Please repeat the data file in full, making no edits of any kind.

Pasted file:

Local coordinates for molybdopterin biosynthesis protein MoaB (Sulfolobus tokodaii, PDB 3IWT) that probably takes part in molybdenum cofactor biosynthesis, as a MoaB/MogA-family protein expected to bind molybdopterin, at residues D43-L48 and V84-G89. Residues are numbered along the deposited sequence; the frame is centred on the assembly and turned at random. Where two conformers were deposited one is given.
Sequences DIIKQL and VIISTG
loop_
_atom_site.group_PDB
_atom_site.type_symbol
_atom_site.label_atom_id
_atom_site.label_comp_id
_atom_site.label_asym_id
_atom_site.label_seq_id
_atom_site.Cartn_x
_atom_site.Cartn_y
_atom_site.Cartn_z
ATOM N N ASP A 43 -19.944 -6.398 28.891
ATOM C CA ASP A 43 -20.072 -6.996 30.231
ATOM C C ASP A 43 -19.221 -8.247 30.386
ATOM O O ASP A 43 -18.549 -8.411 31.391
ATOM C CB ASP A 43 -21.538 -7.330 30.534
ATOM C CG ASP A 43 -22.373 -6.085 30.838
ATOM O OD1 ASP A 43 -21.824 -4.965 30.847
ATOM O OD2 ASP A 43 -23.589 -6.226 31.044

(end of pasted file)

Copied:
Local coordinates for molybdopterin biosynthesis protein MoaB (Sulfolobus tokodaii, PDB 3IWT) that probably takes part in molybdenum cofactor biosynthesis, as a MoaB/MogA-family protein expected to bind molybdopterin, at residues D43-L48 and V84-G89. Residues are numbered along the deposited sequence; the frame is centred on the assembly and turned at random. Where two conformers were deposited one is given.
Sequences DIIKQL and VIISTG
loop_
_atom_site.group_PDB
_atom_site.type_symbol
_atom_site.label_atom_id
_atom_site.label_comp_id
_atom_site.label_asym_id
_atom_site.label_seq_id
_atom_site.Cartn_x
_atom_site.Cartn_y
_atom_site.Cartn_z
ATOM N N ASP A 43 -19.944 -6.398 28.891
ATOM C CA ASP A 43 -20.072 -6.996 30.231
ATOM C C ASP A 43 -19.221 -8.247 30.386
ATOM O O ASP A 43 -18.549 -8.411 31.391
ATOM C CB ASP A 43 -21.538 -7.330 30.534
ATOM C CG ASP A 43 -22.373 -6.085 30.838
ATOM O OD1 ASP A 43 -21.824 -4.965 30.847
ATOM O OD2 ASP A 43 -23.589 -6.226 31.044